Green sweep nets Evesham church national award

Practising what they preach has won Evesham Methodist Church anational award after members of the congregation combined theirfaith with a love of the environment.

The congregation's pioneering work has been achieved with thehelp and support of Eco-Congregation, a programme run by secularnational charity ENCAMS in partnership with Churches Together inBritain and Ireland. Eco-Congregation encourages churches torejoice in God's gift of creation through worship and identifysimple ways in which they can care for the environment.

Providing a framework for environmental action, practical andspiritual activities Eco-Congregation also encourages participatingchurches, of all Christian denominations, to apply for theprestigious Eco-Congregation Award - given in recognition of theircommitment to bring environmental issues in to every part of theirlives.

Embracing the programme whole-heartedly the church has becomethe first in the UK to receive the prestigious award.

"We're delighted Evesham Methodist Church has become the firstchurch to gain the award," explains Rev Dr David Pickering,Eco-Congregation Co-ordinator. "I hope their endeavours willencourage other churches to follow in their footsteps and witnessto the world that churches are concerned with the stewardship ofthe environment."

Graham Gooderham is the leading light behind the church'saward-winning efforts. Dubbed the "Green Apostle" the retiredconservation architect and keen organic gardener began byintroducing simple aluminium can and tin foil recycling initiativesto the church.

Interest soon caught on and as Graham spread the recycling/reuseword recycling rates soared and now includes paper, stamps,spectacles and even mobile phones.

However, his efforts didn't stop there. Encouraging members ofthe congregation to clear out their garages the church startedcollecting non-ferrous materials for recycling. Swapping recyclableitems for cash has already netted the church over £1,800 for itsrefurbishment fund.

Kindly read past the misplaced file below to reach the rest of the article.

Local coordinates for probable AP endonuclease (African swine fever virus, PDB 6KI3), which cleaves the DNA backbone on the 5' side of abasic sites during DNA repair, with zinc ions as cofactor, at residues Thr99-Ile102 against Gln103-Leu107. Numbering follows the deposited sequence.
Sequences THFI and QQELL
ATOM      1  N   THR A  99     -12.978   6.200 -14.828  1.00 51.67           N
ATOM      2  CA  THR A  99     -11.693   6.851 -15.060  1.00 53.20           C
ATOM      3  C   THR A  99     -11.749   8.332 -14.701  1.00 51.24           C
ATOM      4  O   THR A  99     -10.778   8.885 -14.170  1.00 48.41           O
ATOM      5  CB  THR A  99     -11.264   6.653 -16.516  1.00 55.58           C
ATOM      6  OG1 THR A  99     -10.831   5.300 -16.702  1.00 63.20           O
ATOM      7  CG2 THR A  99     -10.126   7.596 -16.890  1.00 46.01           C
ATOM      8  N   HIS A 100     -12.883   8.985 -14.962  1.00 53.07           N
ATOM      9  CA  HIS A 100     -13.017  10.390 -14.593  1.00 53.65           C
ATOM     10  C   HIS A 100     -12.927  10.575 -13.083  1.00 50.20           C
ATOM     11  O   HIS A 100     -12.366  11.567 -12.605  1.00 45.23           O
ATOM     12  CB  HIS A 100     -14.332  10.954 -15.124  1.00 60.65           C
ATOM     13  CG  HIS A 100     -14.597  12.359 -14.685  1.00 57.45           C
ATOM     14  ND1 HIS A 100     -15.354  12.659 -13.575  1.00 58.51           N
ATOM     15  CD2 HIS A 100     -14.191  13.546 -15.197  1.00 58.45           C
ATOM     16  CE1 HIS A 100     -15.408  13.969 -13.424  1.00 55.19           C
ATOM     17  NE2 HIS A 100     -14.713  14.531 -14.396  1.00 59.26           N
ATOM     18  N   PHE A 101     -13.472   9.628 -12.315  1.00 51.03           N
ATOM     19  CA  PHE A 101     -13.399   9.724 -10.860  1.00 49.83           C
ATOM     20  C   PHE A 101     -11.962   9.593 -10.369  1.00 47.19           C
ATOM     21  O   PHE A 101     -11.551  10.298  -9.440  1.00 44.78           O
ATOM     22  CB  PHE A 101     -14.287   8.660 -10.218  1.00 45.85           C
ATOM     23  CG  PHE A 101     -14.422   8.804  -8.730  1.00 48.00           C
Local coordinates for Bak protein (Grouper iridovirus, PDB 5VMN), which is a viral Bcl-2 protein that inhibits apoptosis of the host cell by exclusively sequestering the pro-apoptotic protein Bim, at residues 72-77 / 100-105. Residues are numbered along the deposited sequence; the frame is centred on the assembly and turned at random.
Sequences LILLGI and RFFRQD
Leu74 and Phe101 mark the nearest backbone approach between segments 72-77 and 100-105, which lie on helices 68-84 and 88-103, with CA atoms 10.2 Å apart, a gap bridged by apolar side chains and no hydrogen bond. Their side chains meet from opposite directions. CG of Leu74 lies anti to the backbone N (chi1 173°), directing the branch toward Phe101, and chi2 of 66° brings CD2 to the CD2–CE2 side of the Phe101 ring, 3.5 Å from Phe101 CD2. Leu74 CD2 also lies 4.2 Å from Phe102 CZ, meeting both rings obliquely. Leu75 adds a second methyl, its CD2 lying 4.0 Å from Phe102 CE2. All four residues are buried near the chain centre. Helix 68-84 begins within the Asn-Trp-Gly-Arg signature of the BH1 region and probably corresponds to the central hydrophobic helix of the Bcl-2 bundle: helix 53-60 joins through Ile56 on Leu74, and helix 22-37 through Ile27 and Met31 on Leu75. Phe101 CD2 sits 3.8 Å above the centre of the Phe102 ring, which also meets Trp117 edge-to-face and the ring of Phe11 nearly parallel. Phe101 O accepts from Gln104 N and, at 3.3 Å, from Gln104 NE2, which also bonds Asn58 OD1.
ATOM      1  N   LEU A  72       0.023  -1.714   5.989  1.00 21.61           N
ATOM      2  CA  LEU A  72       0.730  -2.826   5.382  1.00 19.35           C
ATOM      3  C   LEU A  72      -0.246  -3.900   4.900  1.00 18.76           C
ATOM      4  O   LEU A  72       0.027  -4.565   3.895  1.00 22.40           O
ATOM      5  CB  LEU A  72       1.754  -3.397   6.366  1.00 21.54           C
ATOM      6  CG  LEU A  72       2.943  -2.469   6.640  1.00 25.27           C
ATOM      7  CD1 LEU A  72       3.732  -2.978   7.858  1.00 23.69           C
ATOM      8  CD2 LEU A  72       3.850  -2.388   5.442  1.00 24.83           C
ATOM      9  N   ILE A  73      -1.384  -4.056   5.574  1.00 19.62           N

Since signing up for Eco-Congregation recycling efforts havetrebled, explains Graham Gooderham. He adds: "Everybody isinvolved, from pensioners bringing in the odd tin can to myfour-year-old grand-daughter bringing in the foil her friends wraptheir sandwiches in at school."

Supported by the Rev Stephen Mullins the environmental bug soonspread through the whole congregation. Members can now be foundattending to flowers and shrubs planted in the church grounds,enticing wildlife into their newly created wildlife area on thebanks of the River Avon, or spreading the environmental wordthrough everyday worship and community work. Graham even acted asan advisor to a local nursery school to help them combat litter andorganise a clean-up involving staff, parents and pupils.

Mr Gooderham continues: "The programme has been a huge success.It's made people realise they really were very wasteful and byintroducing recycling, reuse and environmental schemes we can alldo our little bit to help. We are now trying to share the messagewith others so we can preserve our surrounding environment forfuture generations."

The President of the British Methodist Conference, Rev ChristinaLe Moignan, was delighted to hear about the national recognitionreceived by Evesham's congregation. Rev Le Moignan adds: "I welcomethe fact that Christians are now taking environmental issues moreseriously than ever before and are taking positive steps to usechurch buildings and the land in more environmentally sensitiveways. I congratulate Evesham Methodist congregation for theircommitment and urge other churches to follow their example."